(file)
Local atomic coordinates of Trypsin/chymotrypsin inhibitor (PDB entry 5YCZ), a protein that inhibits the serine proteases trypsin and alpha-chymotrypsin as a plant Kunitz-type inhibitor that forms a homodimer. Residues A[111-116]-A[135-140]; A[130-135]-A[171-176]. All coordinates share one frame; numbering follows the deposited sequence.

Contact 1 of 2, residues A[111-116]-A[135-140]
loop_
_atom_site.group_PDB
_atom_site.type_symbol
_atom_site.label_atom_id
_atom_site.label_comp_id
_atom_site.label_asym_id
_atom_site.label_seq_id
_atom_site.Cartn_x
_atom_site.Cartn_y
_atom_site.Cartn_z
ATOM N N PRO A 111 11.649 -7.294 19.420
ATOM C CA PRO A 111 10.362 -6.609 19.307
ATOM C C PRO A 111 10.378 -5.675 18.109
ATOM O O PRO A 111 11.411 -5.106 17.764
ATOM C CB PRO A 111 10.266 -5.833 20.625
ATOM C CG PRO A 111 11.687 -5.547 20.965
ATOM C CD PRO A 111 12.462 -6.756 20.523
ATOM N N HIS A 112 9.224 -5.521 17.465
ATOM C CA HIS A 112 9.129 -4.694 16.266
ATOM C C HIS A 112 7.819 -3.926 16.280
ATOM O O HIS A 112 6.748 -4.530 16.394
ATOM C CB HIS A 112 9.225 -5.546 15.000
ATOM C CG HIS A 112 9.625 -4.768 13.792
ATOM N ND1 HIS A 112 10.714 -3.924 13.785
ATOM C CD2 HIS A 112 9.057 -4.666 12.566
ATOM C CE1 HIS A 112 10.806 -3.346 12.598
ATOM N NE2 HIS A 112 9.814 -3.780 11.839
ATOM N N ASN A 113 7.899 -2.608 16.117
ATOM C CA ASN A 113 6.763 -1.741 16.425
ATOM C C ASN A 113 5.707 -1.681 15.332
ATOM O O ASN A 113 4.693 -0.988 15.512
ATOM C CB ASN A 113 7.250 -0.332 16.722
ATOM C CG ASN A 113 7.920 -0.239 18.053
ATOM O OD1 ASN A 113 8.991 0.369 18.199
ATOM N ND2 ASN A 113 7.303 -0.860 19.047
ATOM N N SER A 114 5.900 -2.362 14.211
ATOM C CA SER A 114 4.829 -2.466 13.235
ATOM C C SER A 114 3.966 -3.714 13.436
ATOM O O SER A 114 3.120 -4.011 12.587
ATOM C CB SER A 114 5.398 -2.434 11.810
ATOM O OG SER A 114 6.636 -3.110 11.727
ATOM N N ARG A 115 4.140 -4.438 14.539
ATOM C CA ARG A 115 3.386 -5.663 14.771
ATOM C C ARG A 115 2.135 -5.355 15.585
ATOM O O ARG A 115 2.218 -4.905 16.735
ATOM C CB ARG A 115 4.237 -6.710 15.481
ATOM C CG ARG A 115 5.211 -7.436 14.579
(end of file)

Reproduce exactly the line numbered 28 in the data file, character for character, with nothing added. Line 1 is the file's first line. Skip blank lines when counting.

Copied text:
ATOM C CE1 HIS A 112 10.806 -3.346 12.598